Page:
The University of Kent is committed to fostering a positive working environment where all staff and students are treated fairly, with dignity, courtesy, respect and consideration.

To report an incident of harassment, please click the button.

Two members of staff reading a piece of paper and talking.

What is harassment? 

Harassment is defined in three ways by the Equality Act (2010):

  1.  Unwanted conduct that has the purpose or effect of creating an intimidating, hostile, degrading, humiliating or offensive environment for the complainant, or violating the complainant's dignity (this applies to all the protected characteristics apart from pregnancy and maternity, and marriage and civil partnership).
  2.  Unwanted conduct of a sexual nature (sexual harassment).
  3.  Treating a person less favourably than another person because they either have submitted to, or did not submit to, sexual harassment or harassment related to sex or gender reassignment.

There is no definitive list of behaviour, which could be defined as harassment, but examples could include physical violence or intimidation, public humiliation, personal insults, persecution, racist/homophobic insults, stalking and shouting. More subtle forms of harassment could be excluding someone, excessive monitoring of work or failure to safeguard confidentiality.

In deciding what harassment is, it is the perceptions of the recipient of the behaviour that are important. Harassment can have been deemed to occur even if the intention was not present, but the recipient believed they were being harassed.

Additional protection from recurrent harassment, which is not covered by the Equality Act 2010, is provided for in the Protection from Harassment Act 1997. This Act, like harassment based on a protected characteristic, creates vicarious liability for employers.

Harassment – unwanted behaviour or conduct which is related to a legally protected characteristic

In order to protect and support members of the University from harassment, the University has developed a Dignity@Work Policy for staff and Respect at Kent Policy and provides guidance on behaviour, which may constitute harassment, information and advice for victims of harassment and informal dispute resolution through a trained network of harassment contacts.

As it can be seen, the definition of harassment is wide.

 The University of Kent has created online harassment tools for Staff and Students to report incidents which cover a number of potential situations which include:

Bullying: Characterised as offensive, intimidating, malicious or insulting behaviour, an abuse or misuse of power through means intended to undermine, humiliate, denigrate or injure the recipient

Harassment: Unwanted conduct related to a person's protected characteristic/s which has the purpose or effect either of violating a person's dignity or of creating an intimidating, hostile, degrading, humiliating or offensive environment for that person

Direct Discrimination: Different treatment of two individuals where the reason for the difference in treatment is a protected characteristic

Indirect Discrimination: A practice, policy, or action, which may at first appear neutral in its effects, but at closer examination disproportionately and adversely effects a person's protected characteristic.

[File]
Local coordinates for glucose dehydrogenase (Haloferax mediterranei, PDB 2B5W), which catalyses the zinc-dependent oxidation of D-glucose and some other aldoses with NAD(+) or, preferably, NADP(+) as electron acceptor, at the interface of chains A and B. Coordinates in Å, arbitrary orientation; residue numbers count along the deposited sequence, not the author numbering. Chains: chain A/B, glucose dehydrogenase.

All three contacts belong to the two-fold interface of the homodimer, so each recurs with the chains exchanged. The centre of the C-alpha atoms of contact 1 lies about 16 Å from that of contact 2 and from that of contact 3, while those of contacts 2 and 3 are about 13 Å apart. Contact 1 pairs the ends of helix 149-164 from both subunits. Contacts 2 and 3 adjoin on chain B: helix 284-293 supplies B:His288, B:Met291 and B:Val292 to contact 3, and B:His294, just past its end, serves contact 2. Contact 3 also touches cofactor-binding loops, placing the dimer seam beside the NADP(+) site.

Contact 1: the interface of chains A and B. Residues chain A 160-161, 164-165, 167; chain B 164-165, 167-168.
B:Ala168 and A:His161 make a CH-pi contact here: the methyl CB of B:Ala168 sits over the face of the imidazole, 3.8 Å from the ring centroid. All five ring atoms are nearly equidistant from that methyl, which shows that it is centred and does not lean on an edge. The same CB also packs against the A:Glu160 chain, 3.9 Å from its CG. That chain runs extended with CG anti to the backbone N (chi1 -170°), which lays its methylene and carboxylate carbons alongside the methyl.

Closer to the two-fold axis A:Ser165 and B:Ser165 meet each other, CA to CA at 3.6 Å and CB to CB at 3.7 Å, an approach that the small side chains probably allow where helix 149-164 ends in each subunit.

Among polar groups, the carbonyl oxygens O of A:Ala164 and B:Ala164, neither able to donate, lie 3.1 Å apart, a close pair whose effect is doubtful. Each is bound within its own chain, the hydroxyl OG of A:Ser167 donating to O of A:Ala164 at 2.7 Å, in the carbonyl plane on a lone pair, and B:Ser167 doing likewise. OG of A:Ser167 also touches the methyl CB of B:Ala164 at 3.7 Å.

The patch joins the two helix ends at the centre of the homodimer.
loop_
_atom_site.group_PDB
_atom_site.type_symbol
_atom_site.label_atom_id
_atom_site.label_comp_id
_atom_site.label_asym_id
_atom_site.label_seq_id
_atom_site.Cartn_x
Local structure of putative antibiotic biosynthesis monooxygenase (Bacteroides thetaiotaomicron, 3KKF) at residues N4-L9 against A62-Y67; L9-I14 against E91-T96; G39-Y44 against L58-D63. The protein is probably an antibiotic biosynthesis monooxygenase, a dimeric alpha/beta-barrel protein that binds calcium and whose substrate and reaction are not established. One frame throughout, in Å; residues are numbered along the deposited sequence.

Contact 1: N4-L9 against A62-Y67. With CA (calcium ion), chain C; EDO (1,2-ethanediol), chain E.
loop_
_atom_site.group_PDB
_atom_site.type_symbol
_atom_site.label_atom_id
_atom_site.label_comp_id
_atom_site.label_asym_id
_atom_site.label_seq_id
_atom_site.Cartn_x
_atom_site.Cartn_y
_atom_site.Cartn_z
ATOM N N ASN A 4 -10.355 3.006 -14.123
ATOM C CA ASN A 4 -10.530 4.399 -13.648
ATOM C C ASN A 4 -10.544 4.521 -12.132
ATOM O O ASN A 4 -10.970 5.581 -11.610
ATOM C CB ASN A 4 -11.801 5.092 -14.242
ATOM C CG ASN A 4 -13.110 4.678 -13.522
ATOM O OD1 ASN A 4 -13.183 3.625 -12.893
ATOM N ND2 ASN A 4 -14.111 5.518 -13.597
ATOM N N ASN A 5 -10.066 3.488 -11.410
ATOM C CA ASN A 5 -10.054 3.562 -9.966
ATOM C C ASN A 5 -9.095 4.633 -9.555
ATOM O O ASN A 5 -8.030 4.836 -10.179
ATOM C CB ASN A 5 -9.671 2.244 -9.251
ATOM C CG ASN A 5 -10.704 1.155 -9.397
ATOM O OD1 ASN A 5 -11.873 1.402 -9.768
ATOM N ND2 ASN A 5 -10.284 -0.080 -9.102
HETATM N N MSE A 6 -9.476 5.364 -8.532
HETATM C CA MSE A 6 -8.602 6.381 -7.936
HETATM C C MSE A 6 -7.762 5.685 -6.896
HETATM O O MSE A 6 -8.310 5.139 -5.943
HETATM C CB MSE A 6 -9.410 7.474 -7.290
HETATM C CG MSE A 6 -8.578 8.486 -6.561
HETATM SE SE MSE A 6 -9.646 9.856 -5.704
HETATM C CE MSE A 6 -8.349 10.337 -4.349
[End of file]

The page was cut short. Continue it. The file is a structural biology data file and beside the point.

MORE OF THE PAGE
Discrimination by association: Where a person does not have a protected characteristic themselves but is treated less favourably because of their relationship with someone who does e.g. the parent of a disabled child of a disabled child

Discrimination by perception: Acting or behaving in a discriminatory way towards a person due to the belief that they have a protected characteristic, whether or not they have such a characteristic

Sexual Harassment: A person feels humiliated, offended or degraded because they have been treated in a sexual way.  This is known as 'unwanted conduct of a sexual nature' and covers verbal and physical treatment, like sexual comments or jokes, touching, or assault. It also covers sending emails of a sexual nature, or putting up pornographic pictures.’ (Equality and Human Rights Commission). Unfair treatment because a person has declined sexual advances or has previously accepted sexual advances.

The Reporting Process

Anonymous Reporting

The online reporting tools provide options to report anonymously.

If you choose to report anonymously, we will not be able to offer direct advice and are unlikely to begin any formal processes. The information that you provide in the report will remain confidential and will only be used to monitor issues at the University of Kent

If you choose to provide contact details, you will receive a copy of the form that you have completed.

What Happens next

The University takes these reports very seriously appreciates all information that is provided. If contact information is provided, someone will make contact within 5 days, this will be the chosen harassment contact for staff or if a specific contact has not been chosen any one of the harassment contacts will be in contact.

Once contact is made further, information of the incident will be taken, next steps will be discussed and information on support will be provided.

For Staff Refer to the Dignity at work procedure for further information on next steps i.e. Informal and Formal Resolution and the Respect at Kent Policy for students.

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